Editor’s note: This story pairs with another titled “Utah continues to attract Brazilians learning English to boost job prospects.”
Cláudia Roque, 54, sits in a classroom on the second floor of the English Language Center. She is surrounded by students from all over the world who came to Provo for the same reason: to learn English in an uplifting environment.
Roque worked at a bank in Brazil for 28 years. Seven months ago, she retired and moved to Utah with her daughter, Alice. Roque enrolled at the ELC, a BYU lab school where TESOL (Teaching English to Speakers of Other Languages) graduate students teach students English, while Alice attended Timpview High School.
“I can expand my chances of doing things,” Roque said. “The things I will learn here can help me in my country and help other people. It’s very important because we can do something. We can learn something.”
Roque plans to finish her courses at the ELC after the 2017 summer semester. Her goal is to score high enough on the TOEFL (Test of English as a Foreign Language) to get into BYU and study art. She is also interested in taking glassblowing classes at the University of Utah.
“I want to do something that I love and I love art,” Roque said. “I want to do something like this in my life. It’s very interesting.”
Sandy Hatchett is Roque’s student-life advisor at the ELC and helps all 250 students navigate their experience so they can be as successful as possible.
“From where I’m sitting, the Brazilians do very well,” Hatchett said. “They are generally positive, culturally positive, gregarious, larger-than-life people. They live big. Because of their friendly nature, they draw people into their circle of influence.”
Hatchett said because of the Brazilians’ personalities, they are not commonly among students needing counseling services. They are also leaders and well represented in the ELC activity committee.
“Even though they are tight among themselves and have a lot of national pride, they are also very open to other people and other cultures,” Hatchett said. “Because of that cultural openness, they don’t internalize as many worries and emotional things. That’s just my observation.”
Hatchett said students around the world come to learn English at the ELC due to “the safety net because of the church and honor code.” Like Roque, many plan on furthering their American education at a church school or other university.
Students also come because they want to be more marketable for employers by adding English to their skill set. Other students have personal motives, including connecting with English-speaking family members, being eligible to serve an English-speaking mission or even working for the LDS Church someday.
“I’ve had some students say they come to learn English because it’s the language of the Restoration,” Hatchett said.
Students at the ELC are placed in one of 15 mixed-ethnicity classes based on their English level and begin an intensive language program.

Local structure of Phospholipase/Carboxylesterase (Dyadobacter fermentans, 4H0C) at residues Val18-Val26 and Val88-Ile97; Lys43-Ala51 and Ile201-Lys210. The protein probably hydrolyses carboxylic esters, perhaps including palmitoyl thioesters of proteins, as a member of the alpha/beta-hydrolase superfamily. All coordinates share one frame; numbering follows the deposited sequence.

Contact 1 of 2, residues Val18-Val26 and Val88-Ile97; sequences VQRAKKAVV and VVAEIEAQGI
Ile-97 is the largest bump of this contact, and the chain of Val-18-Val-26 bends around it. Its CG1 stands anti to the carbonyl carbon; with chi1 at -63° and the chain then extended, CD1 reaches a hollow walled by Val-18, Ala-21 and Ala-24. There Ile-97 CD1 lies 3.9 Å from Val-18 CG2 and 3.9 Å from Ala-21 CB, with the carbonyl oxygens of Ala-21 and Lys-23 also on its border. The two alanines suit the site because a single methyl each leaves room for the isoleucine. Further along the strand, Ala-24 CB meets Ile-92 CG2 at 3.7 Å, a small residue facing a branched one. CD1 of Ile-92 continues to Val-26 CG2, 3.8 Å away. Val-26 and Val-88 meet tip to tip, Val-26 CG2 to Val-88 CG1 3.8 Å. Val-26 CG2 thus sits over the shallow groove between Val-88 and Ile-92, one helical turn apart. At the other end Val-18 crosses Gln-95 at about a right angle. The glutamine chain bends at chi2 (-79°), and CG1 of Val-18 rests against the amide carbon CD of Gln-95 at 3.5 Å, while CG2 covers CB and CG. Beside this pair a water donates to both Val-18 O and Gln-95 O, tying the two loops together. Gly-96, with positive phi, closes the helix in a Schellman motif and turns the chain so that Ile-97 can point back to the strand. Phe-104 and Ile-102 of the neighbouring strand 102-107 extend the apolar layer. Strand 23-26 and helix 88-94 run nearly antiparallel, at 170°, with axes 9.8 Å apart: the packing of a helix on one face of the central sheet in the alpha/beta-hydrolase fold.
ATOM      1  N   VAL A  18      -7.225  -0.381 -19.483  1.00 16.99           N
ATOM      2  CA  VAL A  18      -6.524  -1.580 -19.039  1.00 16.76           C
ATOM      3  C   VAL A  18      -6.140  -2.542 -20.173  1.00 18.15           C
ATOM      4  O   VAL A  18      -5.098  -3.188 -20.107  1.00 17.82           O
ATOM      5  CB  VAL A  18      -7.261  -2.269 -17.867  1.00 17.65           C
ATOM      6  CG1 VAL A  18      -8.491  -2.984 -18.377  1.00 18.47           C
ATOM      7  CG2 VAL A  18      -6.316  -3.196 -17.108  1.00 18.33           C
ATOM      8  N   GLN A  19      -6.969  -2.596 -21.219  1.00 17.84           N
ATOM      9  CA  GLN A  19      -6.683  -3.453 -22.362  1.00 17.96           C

“We teach them how to be good students, American-style students,” Hatchett said. “We have a unique education culture here in America. Besides giving them English, we prepare them for the education culture they will encounter as they move out of the ELC.”
It’s this American-style education the Brazilians are seeking — an education in a safe, LDS church-sponsored environment.
Rebeka Pires, 18, traveled to the US for the first time five months ago to enroll at the ELC. A native from Manaus, Brazil, Pires hopes to apply to a church school after another semester.
While Pires was attending high school, or ”ensino médio” in Brazil, her family stopped attending church and didn’t want her to go anymore. She became depressed and often prayed for help.
“One day I opened my notebook and I looked for BYU,” Pires said. “I didn’t know why, but I thought, why not try? I needed to come here.”
Pires said her family was her motivation for coming to Utah to learn English, though she knew it would be an expensive sacrifice. However, the spiritual benefits felt by both her and her family has made the sacrifice worth it.
“I come here to learn English, but not only this, but for my family,” Pires said. “Now my family returned to the church because I am here. This strengthened my family and helped them return to church.”
Marina Martin, 18, from São Paulo, is studying to become a cardiologist.
“If I have English in my resume, I will be able to have big opportunities,” Martin said. “I can use English to improve my life.”
Martin took four years of private English classes before coming to the U.S. eight months ago, yet she still struggled to speak and form sentences.
“I was able to speak really well after one semester (at the ELC),” Martin said “For me it was like, ‘wow, I didn’t think I was able to do that.’”
After struggling at a school in Brazil where she was the only Mormon, Martin enjoyed being around so many members of the church in Provo.
“I don’t have to worry about this kind of stuff anymore,” Martin said of the lower standards she saw in Brazil. “Now I’m comfortable. For me, it’s really good.”
Martin finished her second semester at the ELC and traveled home in December to start medical school at the University of São Paulo. Learning English in the U.S. was a springboard for her future academic plans.
“After we die, it’s the only thing we get with us,” Martin said, referring to her favorite scripture talking about the importance of knowledge. “So this is important to me. I’m learning English. My future language will be Spanish. And after this, I will keep on going.”
Listen to an audio mix of Brazilian ELC students and their perceptions of American culture.